Off-shore investments still questionable

Quesnel residents must be delighted to learn that Canfor, while closing its mill in that city, plans to invest in a new mill in China.

Quesnel residents must be delighted to learn that  Canfor, while closing its mill in that city, plans to invest in a new mill  in China.

This new mill will  import lumber from British Columbia and cut it into metric sizes for Chinese buyers.

Private companies do what they have to do to make a profit, but why are our provincial and federal governments so determined  to give our natural resources to foreign interests, particularly Asian state-owned interests?

For example, PetroChina, Sinopec, CNOOC and Petronas have, or will have, big investments in BC’s Liquid Natural Gas industry, including export markets and domestic distribution. The rationale is that these companies will provide jobs and pay taxes to benefit British Columbians. I’d like to know if it’s OK for foreign governments to invest in our natural resources, why don’t our own governments do it themselves?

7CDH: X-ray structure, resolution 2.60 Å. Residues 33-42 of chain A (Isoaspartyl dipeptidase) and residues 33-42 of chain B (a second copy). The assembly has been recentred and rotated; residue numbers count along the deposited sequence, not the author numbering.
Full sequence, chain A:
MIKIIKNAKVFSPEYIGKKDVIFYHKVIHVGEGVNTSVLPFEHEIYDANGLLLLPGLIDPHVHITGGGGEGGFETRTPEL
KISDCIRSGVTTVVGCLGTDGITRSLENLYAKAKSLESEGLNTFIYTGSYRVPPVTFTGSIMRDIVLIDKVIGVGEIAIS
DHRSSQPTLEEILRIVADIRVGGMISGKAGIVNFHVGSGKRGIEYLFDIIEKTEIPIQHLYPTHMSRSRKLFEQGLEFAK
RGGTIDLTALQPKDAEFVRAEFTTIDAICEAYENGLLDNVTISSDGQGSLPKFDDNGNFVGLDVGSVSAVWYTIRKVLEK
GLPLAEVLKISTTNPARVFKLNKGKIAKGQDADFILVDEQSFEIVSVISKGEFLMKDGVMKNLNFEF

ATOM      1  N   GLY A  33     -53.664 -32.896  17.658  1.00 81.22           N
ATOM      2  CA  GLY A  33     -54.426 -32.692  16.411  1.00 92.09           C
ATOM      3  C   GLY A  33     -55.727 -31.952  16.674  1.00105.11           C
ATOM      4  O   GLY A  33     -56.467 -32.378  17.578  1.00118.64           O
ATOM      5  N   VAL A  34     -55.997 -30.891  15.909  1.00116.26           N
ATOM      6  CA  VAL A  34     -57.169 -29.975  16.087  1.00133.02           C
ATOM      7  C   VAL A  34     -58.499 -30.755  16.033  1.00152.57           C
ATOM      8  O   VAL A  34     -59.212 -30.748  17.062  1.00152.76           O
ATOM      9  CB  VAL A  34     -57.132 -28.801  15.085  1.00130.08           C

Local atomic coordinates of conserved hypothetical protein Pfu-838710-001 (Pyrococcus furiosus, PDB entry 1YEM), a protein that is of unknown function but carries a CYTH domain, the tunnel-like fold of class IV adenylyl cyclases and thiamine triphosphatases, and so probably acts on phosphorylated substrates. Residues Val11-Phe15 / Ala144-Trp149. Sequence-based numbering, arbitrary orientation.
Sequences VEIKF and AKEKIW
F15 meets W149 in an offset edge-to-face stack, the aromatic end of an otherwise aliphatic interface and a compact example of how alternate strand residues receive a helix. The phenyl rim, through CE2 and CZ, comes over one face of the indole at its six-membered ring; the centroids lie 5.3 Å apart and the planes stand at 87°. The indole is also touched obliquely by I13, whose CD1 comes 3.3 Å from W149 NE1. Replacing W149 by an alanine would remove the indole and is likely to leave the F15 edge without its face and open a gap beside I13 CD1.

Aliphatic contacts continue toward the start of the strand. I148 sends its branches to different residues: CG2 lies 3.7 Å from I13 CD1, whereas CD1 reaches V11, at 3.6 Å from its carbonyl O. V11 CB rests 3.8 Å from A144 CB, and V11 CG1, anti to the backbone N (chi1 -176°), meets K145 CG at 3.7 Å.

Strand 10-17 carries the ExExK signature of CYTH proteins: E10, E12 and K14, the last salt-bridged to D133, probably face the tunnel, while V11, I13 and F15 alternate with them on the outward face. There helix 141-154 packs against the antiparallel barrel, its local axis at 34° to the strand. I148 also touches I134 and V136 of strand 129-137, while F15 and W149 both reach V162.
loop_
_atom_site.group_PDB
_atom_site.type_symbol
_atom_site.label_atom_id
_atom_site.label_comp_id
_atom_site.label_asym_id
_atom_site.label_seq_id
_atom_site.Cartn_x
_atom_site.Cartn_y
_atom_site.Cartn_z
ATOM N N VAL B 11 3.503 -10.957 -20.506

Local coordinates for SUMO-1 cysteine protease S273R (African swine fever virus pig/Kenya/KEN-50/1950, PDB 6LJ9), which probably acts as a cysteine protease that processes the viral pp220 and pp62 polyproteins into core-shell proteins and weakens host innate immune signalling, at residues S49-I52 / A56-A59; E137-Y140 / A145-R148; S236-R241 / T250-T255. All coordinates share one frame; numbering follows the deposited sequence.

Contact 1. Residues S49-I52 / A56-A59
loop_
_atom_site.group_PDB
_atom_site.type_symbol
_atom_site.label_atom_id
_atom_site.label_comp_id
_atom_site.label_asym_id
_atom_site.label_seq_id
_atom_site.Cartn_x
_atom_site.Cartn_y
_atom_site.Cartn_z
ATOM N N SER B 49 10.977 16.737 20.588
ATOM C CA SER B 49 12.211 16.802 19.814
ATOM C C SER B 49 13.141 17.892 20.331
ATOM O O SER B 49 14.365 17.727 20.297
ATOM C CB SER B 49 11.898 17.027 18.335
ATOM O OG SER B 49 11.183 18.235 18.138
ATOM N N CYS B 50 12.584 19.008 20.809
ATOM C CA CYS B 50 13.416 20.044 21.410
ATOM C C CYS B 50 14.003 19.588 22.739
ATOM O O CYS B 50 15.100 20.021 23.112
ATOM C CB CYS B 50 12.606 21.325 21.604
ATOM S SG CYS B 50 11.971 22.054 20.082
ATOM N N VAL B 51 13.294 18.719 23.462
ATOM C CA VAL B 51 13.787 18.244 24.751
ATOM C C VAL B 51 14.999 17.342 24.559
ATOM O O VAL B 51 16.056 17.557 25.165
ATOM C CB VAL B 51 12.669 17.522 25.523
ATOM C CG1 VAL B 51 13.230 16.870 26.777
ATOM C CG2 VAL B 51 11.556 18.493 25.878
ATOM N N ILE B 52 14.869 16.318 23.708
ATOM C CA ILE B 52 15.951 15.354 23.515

What’s missing — money or business expertise? If the B.C. government is lacking both, why can’t Premier Clark do a trade mission here at home to encourage B.C. companies to invest in our oil, natural gas, logs, metals, and water resources?

One issue with foreign investment is that  our federal government keeps signing free trade agreements which give foreign companies the right to sue if our rules interfere with their profits, and they often do.

Times change, or at least politicians do. Back in the 1980s, Premier Bill Bennett insisted  B.C. was not for sale. He interpreted the BNA act as saying “those people who choose to live in a province of our country shall have perpetual ownership and control of all of the province’s natural resources.”

His successors have had different ideas and U.S.-based companies began gobbling B.C. resources shortly after Mr. Bennett left politics. Since then foreign state-owned companies have been invited to join the feast.

The questions are, where will it end, and who will benefit in the long term?

Diana French is a freelance columnist for the Tribune. She is a former Tribune editor, retired teacher, historian, and book author.

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